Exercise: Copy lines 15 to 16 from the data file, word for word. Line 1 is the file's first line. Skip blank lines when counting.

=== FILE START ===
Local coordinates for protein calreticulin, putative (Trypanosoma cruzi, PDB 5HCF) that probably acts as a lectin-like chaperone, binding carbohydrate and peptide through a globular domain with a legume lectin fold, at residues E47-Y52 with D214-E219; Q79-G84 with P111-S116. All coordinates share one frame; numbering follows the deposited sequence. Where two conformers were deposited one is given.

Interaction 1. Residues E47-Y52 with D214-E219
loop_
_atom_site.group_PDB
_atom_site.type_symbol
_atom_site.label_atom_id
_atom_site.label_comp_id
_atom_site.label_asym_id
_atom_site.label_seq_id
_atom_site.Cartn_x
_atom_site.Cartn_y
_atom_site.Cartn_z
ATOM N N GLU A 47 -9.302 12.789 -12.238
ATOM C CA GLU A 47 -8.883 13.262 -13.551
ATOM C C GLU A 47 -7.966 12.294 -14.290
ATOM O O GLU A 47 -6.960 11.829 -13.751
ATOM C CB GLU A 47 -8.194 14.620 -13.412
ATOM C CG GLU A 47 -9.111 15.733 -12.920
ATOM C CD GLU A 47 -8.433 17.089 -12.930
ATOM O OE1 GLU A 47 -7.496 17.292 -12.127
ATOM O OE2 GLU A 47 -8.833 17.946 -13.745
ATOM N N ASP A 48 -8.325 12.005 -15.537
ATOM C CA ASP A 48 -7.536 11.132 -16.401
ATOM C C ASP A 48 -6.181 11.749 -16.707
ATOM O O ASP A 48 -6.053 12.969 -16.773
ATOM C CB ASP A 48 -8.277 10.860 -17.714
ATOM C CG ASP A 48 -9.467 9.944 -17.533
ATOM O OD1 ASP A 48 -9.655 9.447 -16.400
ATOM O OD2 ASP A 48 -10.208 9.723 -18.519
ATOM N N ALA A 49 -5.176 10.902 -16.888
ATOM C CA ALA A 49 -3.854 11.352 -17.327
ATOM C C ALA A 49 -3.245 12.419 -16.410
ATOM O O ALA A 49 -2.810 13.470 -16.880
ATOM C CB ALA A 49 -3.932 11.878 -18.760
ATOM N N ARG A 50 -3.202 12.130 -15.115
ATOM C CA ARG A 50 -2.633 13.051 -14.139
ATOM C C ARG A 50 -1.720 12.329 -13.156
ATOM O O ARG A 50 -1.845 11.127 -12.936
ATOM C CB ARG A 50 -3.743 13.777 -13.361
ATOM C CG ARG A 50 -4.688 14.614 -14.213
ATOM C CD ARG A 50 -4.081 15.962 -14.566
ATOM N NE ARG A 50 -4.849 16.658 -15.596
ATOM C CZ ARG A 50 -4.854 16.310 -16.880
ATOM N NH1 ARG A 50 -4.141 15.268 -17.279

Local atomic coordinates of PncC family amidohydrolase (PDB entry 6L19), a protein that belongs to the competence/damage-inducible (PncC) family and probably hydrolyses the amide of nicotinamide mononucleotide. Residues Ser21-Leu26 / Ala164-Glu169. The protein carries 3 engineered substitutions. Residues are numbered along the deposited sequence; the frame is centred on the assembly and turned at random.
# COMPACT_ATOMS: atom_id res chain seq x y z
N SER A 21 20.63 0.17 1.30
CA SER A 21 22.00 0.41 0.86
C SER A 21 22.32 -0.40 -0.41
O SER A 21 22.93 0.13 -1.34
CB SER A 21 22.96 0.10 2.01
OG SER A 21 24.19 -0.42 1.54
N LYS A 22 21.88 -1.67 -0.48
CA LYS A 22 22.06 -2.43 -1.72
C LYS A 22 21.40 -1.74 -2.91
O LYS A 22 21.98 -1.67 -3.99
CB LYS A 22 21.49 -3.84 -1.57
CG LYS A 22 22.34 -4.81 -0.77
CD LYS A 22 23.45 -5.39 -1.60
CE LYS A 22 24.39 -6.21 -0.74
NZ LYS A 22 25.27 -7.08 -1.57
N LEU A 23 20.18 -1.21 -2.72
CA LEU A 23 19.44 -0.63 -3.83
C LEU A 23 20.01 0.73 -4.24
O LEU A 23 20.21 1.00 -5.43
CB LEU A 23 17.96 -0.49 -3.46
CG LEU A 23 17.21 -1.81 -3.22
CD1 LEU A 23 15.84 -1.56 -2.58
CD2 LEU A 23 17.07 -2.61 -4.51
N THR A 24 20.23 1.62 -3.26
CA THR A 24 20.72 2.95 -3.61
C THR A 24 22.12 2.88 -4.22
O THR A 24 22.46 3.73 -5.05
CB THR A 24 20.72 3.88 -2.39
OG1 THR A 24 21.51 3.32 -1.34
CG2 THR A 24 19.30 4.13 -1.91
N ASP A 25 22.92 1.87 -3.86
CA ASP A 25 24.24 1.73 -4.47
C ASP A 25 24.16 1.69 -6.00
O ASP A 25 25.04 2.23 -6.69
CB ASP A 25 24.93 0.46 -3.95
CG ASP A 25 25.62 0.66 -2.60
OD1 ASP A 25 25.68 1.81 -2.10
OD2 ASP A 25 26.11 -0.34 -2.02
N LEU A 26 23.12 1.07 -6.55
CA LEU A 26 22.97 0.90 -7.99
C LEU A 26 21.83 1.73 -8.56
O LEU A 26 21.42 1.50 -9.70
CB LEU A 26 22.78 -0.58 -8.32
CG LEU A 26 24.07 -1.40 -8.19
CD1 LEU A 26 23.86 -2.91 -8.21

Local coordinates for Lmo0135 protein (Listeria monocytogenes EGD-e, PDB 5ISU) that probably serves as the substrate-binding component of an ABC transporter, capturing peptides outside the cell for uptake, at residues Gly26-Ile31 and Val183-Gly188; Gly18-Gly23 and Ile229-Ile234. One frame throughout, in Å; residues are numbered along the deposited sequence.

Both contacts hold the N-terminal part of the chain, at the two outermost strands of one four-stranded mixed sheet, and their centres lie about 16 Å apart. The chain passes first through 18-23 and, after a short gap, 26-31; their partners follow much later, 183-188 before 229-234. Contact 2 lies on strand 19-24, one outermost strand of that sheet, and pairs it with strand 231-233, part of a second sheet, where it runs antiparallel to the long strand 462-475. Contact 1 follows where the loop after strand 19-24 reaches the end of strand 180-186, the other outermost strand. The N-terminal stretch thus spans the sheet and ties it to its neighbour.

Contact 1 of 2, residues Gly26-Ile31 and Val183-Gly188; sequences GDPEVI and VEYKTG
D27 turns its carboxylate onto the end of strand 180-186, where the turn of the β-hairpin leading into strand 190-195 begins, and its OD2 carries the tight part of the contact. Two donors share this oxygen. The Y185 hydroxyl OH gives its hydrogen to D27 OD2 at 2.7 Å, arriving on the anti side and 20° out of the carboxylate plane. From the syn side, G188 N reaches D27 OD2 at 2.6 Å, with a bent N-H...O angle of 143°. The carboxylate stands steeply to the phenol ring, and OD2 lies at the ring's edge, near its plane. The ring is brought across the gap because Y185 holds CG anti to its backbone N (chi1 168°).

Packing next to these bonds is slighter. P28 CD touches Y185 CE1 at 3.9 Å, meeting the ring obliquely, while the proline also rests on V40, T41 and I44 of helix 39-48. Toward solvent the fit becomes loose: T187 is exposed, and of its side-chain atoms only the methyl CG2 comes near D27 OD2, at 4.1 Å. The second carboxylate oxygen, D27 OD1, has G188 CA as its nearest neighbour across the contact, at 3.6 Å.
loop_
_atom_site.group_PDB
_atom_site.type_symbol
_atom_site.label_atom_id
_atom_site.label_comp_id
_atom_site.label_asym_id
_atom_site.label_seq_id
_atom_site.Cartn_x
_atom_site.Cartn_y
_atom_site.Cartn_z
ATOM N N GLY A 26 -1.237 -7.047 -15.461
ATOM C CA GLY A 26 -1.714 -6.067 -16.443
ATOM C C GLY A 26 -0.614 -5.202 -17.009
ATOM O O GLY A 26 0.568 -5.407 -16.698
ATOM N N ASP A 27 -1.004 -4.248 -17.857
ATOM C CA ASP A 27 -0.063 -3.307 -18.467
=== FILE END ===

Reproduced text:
ATOM C C GLU A 47 -7.966 12.294 -14.290
ATOM O O GLU A 47 -6.960 11.829 -13.751